Our first mention of Oilliphéist and ruined Ardnacreach happens centuries before its walls fell to ruin. Modern dating methods indicates its foundations are as old as man’s first footprints on Irish soil. I hate to use the word “druid,” but you may think of those first settlers as such. These druids worshiped and lived and were burned and transformed into eternity in the ring of those stones which were later dismantled and turned to crude towers and Christian chapels. One might argue crude and Christian are redundant descriptors.
While I can hardly stomach the notion of an historical Saint Patrick, such a one challenged the druids of Ardnacreach to either convert or be destroyed. The druids blocked all paths of entry to their ring fort, opened the the cap of their slated dome, and sought to unleash hell. Now, regardless of our repressed connotations of hell, to them hell was simply the storage place of necessity. Inside Ardnacreach,they built a power of a bonfire, and though they had opened the cap to release smoke, records indicate each and all suffocated, and indeed the burns on the chieftain suggest he either set himself ablaze or lost consciousness and became unwitting timber.
This was all recorded by the lone survivor of the Christian emissaries. As to what burst through the dome of Ardnacreach, this invader, in a document imperfectly preserved, alas, recounts: “The beast seized (illegible) furies of pain and (illegible) was fire on skin. (Illegible) swallowed whole. The horrible winged worm. It flew over me with horrible screams, and disappeared. The priest, his throat (illegible) as blighted fields.” So, I ask you as I always ask of my students—what do you believe? Do you really think Mt. Eagle is named for the common raptor, or is that simply a delightful understatement for a far worse beast of prey?
When Murphy’s phone was discovered on October 16th in the apse of Ardnacreach’s chapel, dappled with blood, and crushed as if by a heavy stone, though no obvious stone was near, the attention of investigators focused on Garner.
The initial theory supposed Garner took advantage of Murphy in the secluded spot, and when she resisted and attempted to call for help, he seized her phone and destroyed it. But the utter destruction of the device could not be completed with a simple stomp. He would have needed a heavy block, and if he could wield such an object, perhaps he then used it on Murphy. From there, having learned enough of the topography surrounding Ardnacreach from Dr. Riordan, Garner disposed of the body in the woods or perhaps even the bogland.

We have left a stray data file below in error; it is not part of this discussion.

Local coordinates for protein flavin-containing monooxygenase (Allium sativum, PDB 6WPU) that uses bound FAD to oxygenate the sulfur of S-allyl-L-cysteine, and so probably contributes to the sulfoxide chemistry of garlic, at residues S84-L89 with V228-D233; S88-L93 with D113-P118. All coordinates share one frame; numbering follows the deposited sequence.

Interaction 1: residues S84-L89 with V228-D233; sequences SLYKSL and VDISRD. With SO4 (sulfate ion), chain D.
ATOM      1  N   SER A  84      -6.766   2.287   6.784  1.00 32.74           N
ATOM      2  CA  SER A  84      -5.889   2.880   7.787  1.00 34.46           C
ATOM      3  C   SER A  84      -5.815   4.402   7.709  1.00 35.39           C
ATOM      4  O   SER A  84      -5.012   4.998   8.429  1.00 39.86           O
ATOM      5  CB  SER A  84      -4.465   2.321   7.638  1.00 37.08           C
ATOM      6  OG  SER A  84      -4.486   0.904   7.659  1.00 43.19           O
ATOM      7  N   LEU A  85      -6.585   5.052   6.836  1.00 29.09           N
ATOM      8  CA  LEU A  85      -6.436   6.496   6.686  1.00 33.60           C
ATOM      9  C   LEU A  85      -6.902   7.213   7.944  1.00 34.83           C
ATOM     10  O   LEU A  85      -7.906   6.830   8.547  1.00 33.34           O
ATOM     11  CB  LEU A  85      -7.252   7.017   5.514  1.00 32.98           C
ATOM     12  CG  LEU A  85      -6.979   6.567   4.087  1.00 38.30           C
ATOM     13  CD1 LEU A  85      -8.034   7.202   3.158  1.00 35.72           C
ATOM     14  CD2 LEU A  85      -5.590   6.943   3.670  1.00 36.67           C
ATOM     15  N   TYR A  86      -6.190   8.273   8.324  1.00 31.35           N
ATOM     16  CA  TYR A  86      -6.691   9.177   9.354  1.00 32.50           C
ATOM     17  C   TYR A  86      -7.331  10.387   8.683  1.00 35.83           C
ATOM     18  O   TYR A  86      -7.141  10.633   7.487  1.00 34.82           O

However, no bloodied stone block has been recovered, and to carry an adult body to such a distance as the bogland would be extraordinarily challenging. And, Bryce Garner, himself, remains missing. In an effort to dispel such theories, Garner’s family paid for an extensive search of Ardnacreach, Eagle Woods, and the bogs.
The discoveries of that search, however, have stolen most of the headlines away from the two missing students.
The team of surveyors, canines, excavators, and private investigators, a week into their search, uncovered an extensive network of tunnels weaving beneath the forest and into the very bowels of Mt. Eagle. While such tunnels are not uncommon considering bogland is prone to move in strange ways, the nature of the tunnels has baffled experts, other than Dr. Riordan.
“Am I surprised to find some passages? Not at all. I’ve argued for such potentials for decades. Especially in a place with unique geology and such a rich record of documented life. But to find these passages with finely hewn walls of stone, carved with images of the winged worm? The astounding standing stone in the inner chamber beneath the Ardnacreach chapel? Well. It’s unheard of, nearly unimaginable. To consider such a discovery is to ponder the wells of madness.”
Dr. Riordan did reveal a sketch he made from the description provided by Garda Síochána. Unlike most of Ireland’s standing stones, this is better defined as a sculpture. Intricate carvings of scales ring the stone from bottom to top, where a smooth head stares with protuberant serpent eyes, a mouth overflows with teeth like needles, and a pair of wings with talons open as if ready to strike.
“That’s our lady,” he said.
When pressed, though, Dr. Riordan was reluctant to speak of the most shocking discovery.